Received: 01 March 2014; Accepted: 29 April 2014;
Published online: 15 May 2014.
Edited by:Jian Xu, National University of Singapore, Singapore
Reviewed by:Fan Chen, Institute of Genetics and Developmental Biology – Chinese Academy of Sciences, China
Munetaka Sugiyama The University of Tokyo, Japan
Copyright © 2014 Chen, Qu, Sheng, Liu, Huang and Xu. This is an open-access article distributed under the terms of the Creative Commons Attribution License (CC BY). The use, distribution or reproduction in other forums is permitted, provided the original author(s) or licensor are credited and that the original publication in this journal is cited, in accordance with accepted academic practice. No use, distribution or reproduction is permitted which does not comply with these terms.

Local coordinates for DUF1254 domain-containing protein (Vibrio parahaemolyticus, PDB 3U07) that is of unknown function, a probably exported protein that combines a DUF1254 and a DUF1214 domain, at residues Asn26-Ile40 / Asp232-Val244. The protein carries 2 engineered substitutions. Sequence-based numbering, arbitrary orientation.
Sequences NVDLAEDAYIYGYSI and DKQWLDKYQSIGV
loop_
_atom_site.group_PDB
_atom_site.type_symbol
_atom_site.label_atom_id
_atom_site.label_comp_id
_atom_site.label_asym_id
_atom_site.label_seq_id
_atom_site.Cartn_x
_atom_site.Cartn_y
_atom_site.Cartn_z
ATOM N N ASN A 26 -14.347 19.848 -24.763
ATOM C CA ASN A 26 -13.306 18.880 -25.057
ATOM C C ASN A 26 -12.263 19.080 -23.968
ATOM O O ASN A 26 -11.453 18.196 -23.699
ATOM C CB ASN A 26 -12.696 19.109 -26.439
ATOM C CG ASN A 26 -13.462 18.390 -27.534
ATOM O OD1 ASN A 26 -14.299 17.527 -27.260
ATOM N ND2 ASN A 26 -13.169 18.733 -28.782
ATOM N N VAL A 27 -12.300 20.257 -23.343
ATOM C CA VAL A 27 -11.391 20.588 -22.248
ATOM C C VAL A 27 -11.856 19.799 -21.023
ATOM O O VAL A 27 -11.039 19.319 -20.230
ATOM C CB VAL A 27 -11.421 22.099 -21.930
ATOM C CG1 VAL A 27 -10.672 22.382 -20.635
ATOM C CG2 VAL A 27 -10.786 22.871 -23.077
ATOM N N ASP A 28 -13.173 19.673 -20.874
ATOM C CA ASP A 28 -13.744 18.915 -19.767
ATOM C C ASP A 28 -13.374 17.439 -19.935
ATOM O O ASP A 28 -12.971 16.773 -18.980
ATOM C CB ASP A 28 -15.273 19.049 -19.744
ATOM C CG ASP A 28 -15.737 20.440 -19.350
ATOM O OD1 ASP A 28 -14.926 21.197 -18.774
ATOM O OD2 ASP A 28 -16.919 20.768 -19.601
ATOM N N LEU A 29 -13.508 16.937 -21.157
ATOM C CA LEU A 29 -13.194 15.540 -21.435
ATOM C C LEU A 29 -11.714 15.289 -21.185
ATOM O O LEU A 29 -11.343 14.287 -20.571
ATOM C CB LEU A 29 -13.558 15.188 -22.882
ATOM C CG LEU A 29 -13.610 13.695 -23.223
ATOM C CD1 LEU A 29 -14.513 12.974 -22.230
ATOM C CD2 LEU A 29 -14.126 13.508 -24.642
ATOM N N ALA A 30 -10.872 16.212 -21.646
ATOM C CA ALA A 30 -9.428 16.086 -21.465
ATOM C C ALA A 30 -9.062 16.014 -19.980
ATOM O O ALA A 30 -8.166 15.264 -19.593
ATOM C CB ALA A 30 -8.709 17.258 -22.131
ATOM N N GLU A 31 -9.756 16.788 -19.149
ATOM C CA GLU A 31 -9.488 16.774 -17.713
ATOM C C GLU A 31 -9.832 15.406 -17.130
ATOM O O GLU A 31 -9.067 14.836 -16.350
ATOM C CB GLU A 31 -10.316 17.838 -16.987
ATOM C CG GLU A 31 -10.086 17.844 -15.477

*Correspondence: Lin Xu, National Laboratory of Plant Molecular Genetics, Institute of Plant Physiology and Ecology, Shanghai Institutes for Biological Sciences – Chinese Academy of Sciences, 300 Fenglin Road, Shanghai 200032, China e-mail: email@example.com
†Xiaodong Chen and Yuliang Qu have contributed equally to this work.